Samsung Omnia HD i8910 Review

A Symbian-injected followup to the so-so Windows Mobile Omnia, the HD i8910 is a specced-out slab of phone from Samsung, with a 3.7-inch AMOLED screen, 8MP camera, HD video recording and a definite thing for multimedia.

The Price: TBD, at least as far as subsidized carrier deals go. You can grab it unlocked now for about $650, but 3G may not work on your carrier.

The Verdict: The Omnia HD does everything fine, and a few things extremely well. Video playback is top notch and widely compatible, the camera is among the best I've ever seen on a cellphone, and the video recording can actually hang with a lot of pocket cams, like the Flip or Kodak Zi series. On all other counts the phone never falls flat, but it never really shines, either.

The Hardware: Your first impression of the Omnia HD is that it's big, but that's not really fair: It's a tall device, but it's not meaningfully larger than any of the other popular touchscreen phones on the market today—it's just proportioned differently (see the gallery below for comparison). And for all the hardware crammed inside, it's reasonably thin. Speaking of guts: It's got HSDPA (on European bands), GPS, 8-16GB of internal storage with microSD expansion, and 8MP, 720p-recording camera sensor, a built-in flash bulb, a forward-facing video camera, USB connector and a 3.5mm jack. The lack of HDMI-out is semi-replaced by DLNA network streaming, though it's not really an even trade. At any rate, it's a healthy phone, hardware-wise.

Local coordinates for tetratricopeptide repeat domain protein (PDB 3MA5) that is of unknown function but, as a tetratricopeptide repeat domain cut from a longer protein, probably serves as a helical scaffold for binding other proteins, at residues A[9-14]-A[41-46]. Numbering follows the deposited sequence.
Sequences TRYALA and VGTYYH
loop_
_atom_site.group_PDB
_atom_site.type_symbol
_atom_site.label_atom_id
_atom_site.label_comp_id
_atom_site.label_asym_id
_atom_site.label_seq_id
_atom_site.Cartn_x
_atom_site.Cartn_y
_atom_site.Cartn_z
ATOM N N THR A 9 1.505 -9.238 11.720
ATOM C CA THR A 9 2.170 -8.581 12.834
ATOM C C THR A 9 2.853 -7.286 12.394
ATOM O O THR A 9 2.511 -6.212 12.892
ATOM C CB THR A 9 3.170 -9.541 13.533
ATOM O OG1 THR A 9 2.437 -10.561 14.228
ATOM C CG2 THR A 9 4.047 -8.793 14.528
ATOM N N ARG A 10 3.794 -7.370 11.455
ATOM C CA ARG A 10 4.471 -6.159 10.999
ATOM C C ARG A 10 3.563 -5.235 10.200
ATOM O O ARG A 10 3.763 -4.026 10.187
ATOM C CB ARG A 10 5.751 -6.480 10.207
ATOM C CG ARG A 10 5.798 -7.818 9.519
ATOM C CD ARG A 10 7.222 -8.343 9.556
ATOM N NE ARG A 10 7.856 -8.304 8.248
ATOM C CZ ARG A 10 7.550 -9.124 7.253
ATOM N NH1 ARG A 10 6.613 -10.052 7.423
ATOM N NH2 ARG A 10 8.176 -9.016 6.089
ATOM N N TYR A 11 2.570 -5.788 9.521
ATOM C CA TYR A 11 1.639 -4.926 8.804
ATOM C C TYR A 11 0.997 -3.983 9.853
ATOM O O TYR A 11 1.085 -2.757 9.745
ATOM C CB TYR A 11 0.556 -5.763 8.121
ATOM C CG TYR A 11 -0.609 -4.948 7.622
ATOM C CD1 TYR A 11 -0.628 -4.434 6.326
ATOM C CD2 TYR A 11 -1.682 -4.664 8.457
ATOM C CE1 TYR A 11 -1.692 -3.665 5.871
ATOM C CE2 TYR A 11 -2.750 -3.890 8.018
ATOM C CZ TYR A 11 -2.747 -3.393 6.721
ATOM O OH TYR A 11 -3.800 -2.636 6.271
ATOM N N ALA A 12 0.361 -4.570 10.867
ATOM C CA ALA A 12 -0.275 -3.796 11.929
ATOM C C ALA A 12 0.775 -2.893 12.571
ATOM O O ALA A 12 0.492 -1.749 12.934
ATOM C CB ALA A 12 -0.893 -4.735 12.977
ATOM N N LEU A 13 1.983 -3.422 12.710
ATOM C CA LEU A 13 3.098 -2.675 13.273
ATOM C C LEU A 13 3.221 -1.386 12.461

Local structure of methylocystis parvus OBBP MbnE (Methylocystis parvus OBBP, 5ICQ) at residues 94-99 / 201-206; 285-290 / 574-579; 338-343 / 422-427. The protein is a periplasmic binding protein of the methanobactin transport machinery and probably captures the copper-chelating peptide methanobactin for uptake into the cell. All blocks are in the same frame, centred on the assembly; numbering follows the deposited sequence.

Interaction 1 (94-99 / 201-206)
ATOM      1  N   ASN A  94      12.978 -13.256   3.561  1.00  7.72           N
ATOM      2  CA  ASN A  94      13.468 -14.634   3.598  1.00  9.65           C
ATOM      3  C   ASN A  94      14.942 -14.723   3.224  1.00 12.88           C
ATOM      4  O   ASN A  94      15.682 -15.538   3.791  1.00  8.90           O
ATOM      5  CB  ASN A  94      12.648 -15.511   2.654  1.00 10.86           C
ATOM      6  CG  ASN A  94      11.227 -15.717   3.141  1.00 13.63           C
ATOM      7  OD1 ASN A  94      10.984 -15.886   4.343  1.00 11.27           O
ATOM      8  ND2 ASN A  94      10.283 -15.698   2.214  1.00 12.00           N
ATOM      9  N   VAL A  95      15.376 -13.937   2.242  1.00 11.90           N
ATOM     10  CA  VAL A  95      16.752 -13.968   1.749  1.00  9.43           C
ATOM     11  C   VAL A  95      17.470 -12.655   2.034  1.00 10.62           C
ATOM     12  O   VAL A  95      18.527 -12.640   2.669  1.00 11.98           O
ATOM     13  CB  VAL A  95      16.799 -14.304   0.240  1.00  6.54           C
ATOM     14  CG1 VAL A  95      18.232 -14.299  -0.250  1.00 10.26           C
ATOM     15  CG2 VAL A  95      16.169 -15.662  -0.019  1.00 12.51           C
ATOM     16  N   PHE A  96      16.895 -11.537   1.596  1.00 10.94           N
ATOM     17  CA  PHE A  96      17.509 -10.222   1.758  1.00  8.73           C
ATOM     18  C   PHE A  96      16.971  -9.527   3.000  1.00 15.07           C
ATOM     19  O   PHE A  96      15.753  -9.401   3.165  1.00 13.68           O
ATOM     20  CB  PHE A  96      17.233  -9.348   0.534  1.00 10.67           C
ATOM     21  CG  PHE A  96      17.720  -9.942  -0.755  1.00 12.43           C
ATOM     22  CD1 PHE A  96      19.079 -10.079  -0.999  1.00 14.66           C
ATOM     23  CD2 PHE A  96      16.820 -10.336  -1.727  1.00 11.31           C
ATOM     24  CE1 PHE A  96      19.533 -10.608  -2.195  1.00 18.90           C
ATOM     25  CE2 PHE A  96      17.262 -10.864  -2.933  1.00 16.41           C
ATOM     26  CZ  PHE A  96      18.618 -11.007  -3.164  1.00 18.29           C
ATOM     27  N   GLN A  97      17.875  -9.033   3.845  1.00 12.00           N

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Samsung touts the AMOLED screen over pretty much everything else, and with some good reason. It's vibrant and sharp, but side by side with an iPod Touch, it isn't strikingly better. The benefits of the OLED, such as they are, seem to manifest themselves more in the phone's long-ish battery life than anything else. In terms of touch, it's a capacitive panel, and it's extremely responsive. Any lag or difficulties with touch controls or soft keyboard are entirely down to the software.

Cellphone cameras are generally horrible, so the Omnia HD's camera is a rare treat. Seriously: I even trusted it to shoot a headphone review last week, and it came through impressively well. It'll match a low-end point-and-shoot in most situations, barring low-light—the sensor can't really handle darker situations too well, and the flash is pretty wimpy—and fast-motion scenes. Video, on the other hand, is at least pocket-cam quality. In daylight it's razor-sharp at 720p, while in low light it's passable. Novel-but-not-terribly-useful slo-mo and high-speed modes are thrown in for good measure. The Omnia HD doesn't quite match up to the best-of-the-bunch Kodak Zi8, for example, but it's amazingly close, especially for a phone. A phone, with a decent camera! How did this happen?